Technical Writing Style Guide: Part 2 – Define Your Meaning

Prerequisite knowledge: 8th grade English reading ability
Word count: 1147  Estimated read time: 3 – 4 minutes

This blog post will address three critical-to-address, pervasive grammar mistakes that I have repeatedly observed across a myriad of instructional technical writings; specifically, in definitions and explanations of technical terms. The targeted audience is anyone who teaches, writes, or explains coding-related material.

Who am I to say?

I am a photographer and journalist-turned-JavaScript Developer. I have an Master of Arts in Journalism from Napier University in Scotland, where one grammar mistake would warrant a fail for an assignment. I am hereby authorized to declare: terrible grammar is inhibiting the transfer of knowledge across the software development industry!

Over the past two years, as I zigzagged along on my own haphazard learning trajectory (thanks, Twitter, for drawing me out to so many random tech seminars), I have read plenty of educational blog posts, Stackoverflow answers, framework documentation, and complete tutorials on JavaScript, web standards, and related technologies. Despite the plentitude of online learning resources, the learning curve is still forebodingly steep for anyone aiming to learn a language, framework, or tool by Googling and self-teaching it. This is not just due to the complexity of the computer science concepts involved, but also due to incomplete, poor quality writing and documentation.

The most critical-to-address, pervasive writing mistakes in technical documentation and explanations are:

1) Vague word choice
2) Poorly-constructed definitions that lack nouns
3) Overuse of pronouns

1) Vague word choice

Words with broad, general meanings fail to set context and constrain the meaning of a definition or explanation. Examples: Data is “a thing.” This function will “do something.” Vague word choice will lead imaginative learners to ask an onslaught of questions as wide as your word choice will allow.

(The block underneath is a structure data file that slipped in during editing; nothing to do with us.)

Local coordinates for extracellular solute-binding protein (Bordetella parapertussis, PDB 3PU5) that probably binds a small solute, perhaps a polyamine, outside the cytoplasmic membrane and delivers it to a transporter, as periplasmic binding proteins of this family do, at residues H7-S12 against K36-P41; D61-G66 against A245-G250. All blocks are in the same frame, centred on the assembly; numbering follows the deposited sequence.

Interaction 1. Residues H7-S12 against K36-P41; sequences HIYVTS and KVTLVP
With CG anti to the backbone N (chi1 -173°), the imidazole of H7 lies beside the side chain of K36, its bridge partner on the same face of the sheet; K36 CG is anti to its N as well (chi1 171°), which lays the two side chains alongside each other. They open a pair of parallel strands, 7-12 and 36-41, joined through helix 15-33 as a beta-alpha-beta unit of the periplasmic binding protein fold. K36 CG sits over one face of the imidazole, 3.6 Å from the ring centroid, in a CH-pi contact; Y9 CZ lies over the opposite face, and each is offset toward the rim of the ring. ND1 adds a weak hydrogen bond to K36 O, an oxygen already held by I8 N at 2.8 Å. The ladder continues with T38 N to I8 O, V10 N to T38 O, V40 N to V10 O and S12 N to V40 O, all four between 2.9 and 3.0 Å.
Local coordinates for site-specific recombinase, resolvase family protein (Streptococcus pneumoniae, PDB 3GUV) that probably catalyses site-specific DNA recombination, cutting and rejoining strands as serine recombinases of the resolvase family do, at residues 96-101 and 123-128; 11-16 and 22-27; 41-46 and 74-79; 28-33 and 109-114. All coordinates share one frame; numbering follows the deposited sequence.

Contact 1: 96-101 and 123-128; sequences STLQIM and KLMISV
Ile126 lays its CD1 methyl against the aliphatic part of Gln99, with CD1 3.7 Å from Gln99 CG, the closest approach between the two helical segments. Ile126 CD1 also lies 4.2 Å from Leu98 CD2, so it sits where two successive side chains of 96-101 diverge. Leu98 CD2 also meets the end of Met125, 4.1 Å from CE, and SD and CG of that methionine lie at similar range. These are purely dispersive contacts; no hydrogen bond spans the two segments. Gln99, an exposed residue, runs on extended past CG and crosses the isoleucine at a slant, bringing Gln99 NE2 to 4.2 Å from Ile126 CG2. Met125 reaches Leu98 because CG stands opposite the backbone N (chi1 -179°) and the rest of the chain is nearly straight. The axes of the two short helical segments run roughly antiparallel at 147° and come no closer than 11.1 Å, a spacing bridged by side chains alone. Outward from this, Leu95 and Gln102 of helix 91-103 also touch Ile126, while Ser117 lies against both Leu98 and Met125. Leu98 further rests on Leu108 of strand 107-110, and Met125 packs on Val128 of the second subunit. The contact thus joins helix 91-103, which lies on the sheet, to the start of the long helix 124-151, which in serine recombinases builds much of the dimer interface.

Include specific-enough words in your definitions and explanations, and you will save your audience the energy of asking questions which they likely strained to refine. You will save yourself the energy of answering questions that seem to come from left field. Finally, specific word choice will save learners time by trimming down the possible solution paths they will need to evaluate or analyze.

A terrific example of vague word choice is tackled by my comment on this GitHub issue. In it, I propose rewording the instructions for this online coding camp’s JSON coding challenge.

This EnvatoTuts blog post written by Cho S. Kim emphasizes the importance of setting a specific-enough context with the right words while teaching abstract concepts.

He asks, “What is a data structure?” The typical smug reply of “data with structure” does not help the imaginative learner. Believe me, that phrase can be interpreted in a plethora of ways.

Cho avoids vagueness and draws an appropriate context when he explains, “A Set isn’t a thing; a Set is the name assigned to a particular way of organizing data. What’s equally important, a Set is created using objects.” Hats off to Cho for using specific word choice to convey the appropriate context!

But there’s more; for specific word choice is not all that has been lacking…

2) Poorly-constructed definitions that lack nouns

I have read numerous attempts at definitions that only describe a term’s use cases, behaviors, context, or relationship to other terminology, but fail to articulate what the term actually is. That is because the definition lacks a noun that gives meaning to all other words in the definition.

Example from an online coding school that charges students a fee for some classes (I will omit citing names so that I may openly criticize): “Directives are how we bind behavior to the view.” Although this statement contains specific word choice, it lacks a defining noun, and therefore the statement does not constrain meaning and set context; i.e., it does not tell the audience what a directive is not; for instance, that directives are not a glittery dust that AngularJS developers blow from the palm of their hand onto their screen after having just written a controller. A helpful, lucid definition of a directive is available on AngularJS’s official documentation: “At a high level, directives are markers on a DOM element (such as an attribute, element name, comment or CSS class) that tell AngularJS’s HTML compiler ($compile) to attach a specified behavior to that DOM element (e.g. via event listeners), or even to transform the DOM element and its children.” I would argue that this definition could be further strengthened by replacing “markers” with “annotations.”